From the viral video of the turtle with a plastic straw in their nose, to Greta Thunberg’s powerful speeches in front of world leaders, tides are turning in terms of environmental conversation worldwide. Reusable straw trends parallel the increase in climate-change related natural disasters.The atmosphere of environmental conversation is increasingly heated, but what is Georgia doing for the climate crisis?
Interestingly enough, Atlanta has made some strides in terms of climate action within the past few years. Atlanta’s last mayor, Kasim Reed, supported the development of a Climate Action Plan for Atlanta. At that time, Georgia had never engaged in a climate initiative so direct and methodical, so this was a relatively radical idea. The Atlanta Climate Action Plan went on to become the first Climate Action Plan in the southeast United States. The plan aimed to reduce greenhouse gases (GHG’s) and save energy.
The plan was instigated by an extensive greenhouse gas inventory of Atlanta published in 2013. From there, the team set a goal of 20% reduction in GHG’s by 2020 and 40% reduction by 2030 (based on 2009 emissions).
“The Climate Action Plan was adopted unanimously by the city council in September 2015”, said Dr. Jairo Garcia, the author of the plan. He is a passionate and knowledgeable expert in urban sustainability who now teaches at Georgia Tech. He was also a leader in the Climate Strike on the Atlanta Capitol this past September.
The complete plan is available to the public, and just by scrolling through it, a viewer can see the effort and dedication put into the project. The plan aimed to reduce carbon emissions from seven angles: in commercial/industrial buildings, residential buildings, energy production, materials management and recycling, water and wastewater management, transportation, and greenhouses/food security.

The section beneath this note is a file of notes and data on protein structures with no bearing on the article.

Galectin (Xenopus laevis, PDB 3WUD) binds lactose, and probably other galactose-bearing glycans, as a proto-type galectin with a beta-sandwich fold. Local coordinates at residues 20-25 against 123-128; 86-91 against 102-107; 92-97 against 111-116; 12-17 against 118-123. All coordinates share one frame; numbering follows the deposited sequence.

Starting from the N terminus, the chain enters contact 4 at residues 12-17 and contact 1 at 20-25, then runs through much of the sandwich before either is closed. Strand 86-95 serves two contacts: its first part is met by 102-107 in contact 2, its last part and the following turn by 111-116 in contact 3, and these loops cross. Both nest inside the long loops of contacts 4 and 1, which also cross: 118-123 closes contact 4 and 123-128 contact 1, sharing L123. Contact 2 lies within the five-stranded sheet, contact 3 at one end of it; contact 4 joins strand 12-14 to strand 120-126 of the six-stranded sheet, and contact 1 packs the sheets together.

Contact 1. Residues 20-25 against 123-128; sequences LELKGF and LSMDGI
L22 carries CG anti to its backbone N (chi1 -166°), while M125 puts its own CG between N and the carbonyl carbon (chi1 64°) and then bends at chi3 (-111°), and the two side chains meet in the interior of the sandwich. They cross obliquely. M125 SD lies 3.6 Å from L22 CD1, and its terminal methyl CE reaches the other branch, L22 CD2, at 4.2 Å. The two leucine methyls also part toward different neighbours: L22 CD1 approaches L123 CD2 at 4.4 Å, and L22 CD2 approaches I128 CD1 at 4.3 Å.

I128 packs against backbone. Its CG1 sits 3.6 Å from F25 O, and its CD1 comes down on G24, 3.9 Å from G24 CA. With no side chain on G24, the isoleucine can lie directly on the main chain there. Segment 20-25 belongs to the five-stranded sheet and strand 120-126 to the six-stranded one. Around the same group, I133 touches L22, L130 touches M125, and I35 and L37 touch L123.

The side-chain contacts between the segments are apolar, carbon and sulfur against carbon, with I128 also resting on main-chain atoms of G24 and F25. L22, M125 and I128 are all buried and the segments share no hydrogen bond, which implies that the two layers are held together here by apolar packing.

The Atlanta Climate Action Plan meant business. Professionals worked to quantify the carbon reduction potential of initiatives across these seven sectors. Partners, such as CHaRM and Environment Georgia, came together to offer their solutions. It was not just wishful thinking; it was a thorough and specific plan to reduce Atlanta’s emissions.
However, Garcia states that this systematic approach to curb emissions here in Georgia was short-lived. The plan did achieve some reduction since its enactment in 2015, but reached a standstill with the election of Keisha Lance Bottoms in 2017. According to Jairo, “Between 2015 and 2017, we achieved some reduction but not the 20% required by the plan. Unfortunately, nothing has been done since then except for making more plans.”